Phage therapy shows promise against multidrug-resistant bacterial pathogens

Research recently published in Antimicrobial Agents & Chemotherapeutics shows promise for bacteriophage therapy as a treatment for multidrug-resistant (MDR) bacteria. The research was part of an international collaboration to search for alternatives to antibiotics.

Widespread antibiotic use has led to what the Centers for Disease Control (GA, USA) describes as the “post -antibiotic” era. In support of this, one of the leading scientists on the study, Jeremy Barr from the Monash School of University Sciences (Melbourne, Australia), stated that antibiotics can no longer be solely relied upon to halt the spread of MDR bacterial infections.

Barr’s lab studies bacteriophages, a term derived from the Greek ‘”to devour”. Phage’s are the most abundant life form in the biosphere, but manipulated in the correct way can be utilized as a weapon to fight MDR bacteria.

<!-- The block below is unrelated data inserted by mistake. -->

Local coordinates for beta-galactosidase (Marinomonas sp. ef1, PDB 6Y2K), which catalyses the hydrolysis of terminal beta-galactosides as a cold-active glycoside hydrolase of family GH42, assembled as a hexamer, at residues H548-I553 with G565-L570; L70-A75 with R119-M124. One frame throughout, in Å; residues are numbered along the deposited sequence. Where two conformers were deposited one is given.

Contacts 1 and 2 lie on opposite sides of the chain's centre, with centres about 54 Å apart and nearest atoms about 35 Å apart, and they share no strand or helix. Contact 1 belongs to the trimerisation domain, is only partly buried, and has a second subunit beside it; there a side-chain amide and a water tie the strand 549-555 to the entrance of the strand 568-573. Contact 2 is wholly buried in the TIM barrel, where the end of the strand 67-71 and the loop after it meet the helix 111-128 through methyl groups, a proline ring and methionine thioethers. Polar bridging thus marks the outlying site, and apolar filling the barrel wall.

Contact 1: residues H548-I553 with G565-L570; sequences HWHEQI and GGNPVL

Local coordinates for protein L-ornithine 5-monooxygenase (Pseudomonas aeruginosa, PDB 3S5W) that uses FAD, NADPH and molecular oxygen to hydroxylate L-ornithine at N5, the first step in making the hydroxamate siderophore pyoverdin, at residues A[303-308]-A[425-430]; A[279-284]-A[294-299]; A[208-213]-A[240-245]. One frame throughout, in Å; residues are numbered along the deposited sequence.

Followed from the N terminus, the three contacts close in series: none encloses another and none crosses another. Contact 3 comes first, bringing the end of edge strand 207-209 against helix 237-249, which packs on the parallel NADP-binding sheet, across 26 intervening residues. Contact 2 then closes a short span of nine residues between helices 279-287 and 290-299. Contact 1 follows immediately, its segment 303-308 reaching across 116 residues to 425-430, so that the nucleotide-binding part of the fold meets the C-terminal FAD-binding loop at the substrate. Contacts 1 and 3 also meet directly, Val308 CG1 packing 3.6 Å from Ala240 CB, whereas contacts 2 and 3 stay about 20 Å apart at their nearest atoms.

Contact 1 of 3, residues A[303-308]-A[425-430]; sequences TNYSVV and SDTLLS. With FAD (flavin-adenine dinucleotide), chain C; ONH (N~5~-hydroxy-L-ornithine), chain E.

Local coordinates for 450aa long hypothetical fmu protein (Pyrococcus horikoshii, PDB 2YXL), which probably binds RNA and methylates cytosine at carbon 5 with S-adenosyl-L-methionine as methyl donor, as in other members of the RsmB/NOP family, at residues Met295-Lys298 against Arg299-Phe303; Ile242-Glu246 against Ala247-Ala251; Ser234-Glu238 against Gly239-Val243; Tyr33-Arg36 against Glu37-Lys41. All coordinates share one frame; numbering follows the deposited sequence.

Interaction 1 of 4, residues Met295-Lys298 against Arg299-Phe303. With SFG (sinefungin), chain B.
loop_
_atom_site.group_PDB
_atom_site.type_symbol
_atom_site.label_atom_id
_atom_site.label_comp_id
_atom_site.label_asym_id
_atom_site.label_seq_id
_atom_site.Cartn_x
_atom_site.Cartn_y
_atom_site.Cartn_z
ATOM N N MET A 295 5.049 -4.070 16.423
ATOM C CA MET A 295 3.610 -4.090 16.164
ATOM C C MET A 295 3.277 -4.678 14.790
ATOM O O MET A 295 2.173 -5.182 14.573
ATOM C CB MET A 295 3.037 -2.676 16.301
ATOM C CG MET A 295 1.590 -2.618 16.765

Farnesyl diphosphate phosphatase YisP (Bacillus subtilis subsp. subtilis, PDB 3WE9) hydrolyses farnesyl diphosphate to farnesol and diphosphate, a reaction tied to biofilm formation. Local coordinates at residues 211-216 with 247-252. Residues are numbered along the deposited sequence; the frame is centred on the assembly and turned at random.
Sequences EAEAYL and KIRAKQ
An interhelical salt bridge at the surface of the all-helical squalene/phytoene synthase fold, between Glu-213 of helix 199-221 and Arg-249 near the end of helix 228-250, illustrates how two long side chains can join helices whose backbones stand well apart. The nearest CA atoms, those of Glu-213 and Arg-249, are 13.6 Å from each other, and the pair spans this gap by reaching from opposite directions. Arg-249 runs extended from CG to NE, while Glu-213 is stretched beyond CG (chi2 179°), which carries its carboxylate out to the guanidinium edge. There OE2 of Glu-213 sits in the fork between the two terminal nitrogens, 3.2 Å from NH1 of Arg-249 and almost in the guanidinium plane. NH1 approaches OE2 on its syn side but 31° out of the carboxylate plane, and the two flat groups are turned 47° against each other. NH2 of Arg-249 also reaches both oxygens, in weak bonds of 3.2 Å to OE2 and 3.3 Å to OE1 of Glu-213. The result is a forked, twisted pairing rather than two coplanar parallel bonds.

“Last year hundreds of patients died in the USA from bacterial infections resistant to antibiotics. Pan-resistant strains of bacterial infection are inevitable,” Barr commented.

The 68-year old diabetic patient was infected with a potentially life-threatening strain of MDR Acinetobacter baumannii, and had exhausted all other treatment options, slowly deteriorating over a 4 month period.

“Antibiotics were no longer working, and this infection would have very likely killed him had we not intervened” explained Barr. Administration of a lytic phage ‘cocktail’ resulted in a total clearance of infection and full recovery.

The findings are of significant importance as they demonstrate for the first time the ability of phage therapy to successfully treat a patient with an antibiotic-resistant blood stream infection in the US. This has wide implications for antibiotic resistance, which has been termed by WHO as a major threat to public health.

The study concludes by stressing the importance of the need for clinical trials that elicit bacteriophage-based therapeutics; how they can be utilized as a last resort, independently or together with conventional antibiotic therapy.

Sources: Schooley RT, Biswas B, Gill JJ et al. Development and use of personalized bacteriophage-based therapeutic cocktails to treat a 2 patient with a disseminated resistant Acinetobacter baumannii infection. Antimicrob. Agents Chemother. doi:10.1128/AAC.00954-17 (2017);


Leave A Comment